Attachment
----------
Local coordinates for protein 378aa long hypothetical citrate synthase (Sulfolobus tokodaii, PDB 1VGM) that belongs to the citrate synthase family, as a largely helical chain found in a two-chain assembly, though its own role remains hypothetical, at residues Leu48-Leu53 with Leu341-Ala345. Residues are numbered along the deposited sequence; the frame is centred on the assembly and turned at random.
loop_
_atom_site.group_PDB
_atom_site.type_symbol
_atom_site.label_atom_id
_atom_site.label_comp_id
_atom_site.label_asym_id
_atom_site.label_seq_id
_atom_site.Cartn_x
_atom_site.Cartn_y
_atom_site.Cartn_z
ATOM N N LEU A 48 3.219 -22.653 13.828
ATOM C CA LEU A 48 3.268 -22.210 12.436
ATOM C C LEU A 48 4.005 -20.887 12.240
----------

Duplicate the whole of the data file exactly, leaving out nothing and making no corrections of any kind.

Local coordinates for protein 378aa long hypothetical citrate synthase (Sulfolobus tokodaii, PDB 1VGM) that belongs to the citrate synthase family, as a largely helical chain found in a two-chain assembly, though its own role remains hypothetical, at residues Leu48-Leu53 with Leu341-Ala345. Residues are numbered along the deposited sequence; the frame is centred on the assembly and turned at random.
loop_
_atom_site.group_PDB
_atom_site.type_symbol
_atom_site.label_atom_id
_atom_site.label_comp_id
_atom_site.label_asym_id
_atom_site.label_seq_id
_atom_site.Cartn_x
_atom_site.Cartn_y
_atom_site.Cartn_z
ATOM N N LEU A 48 3.219 -22.653 13.828
ATOM C CA LEU A 48 3.268 -22.210 12.436
ATOM C C LEU A 48 4.005 -20.887 12.240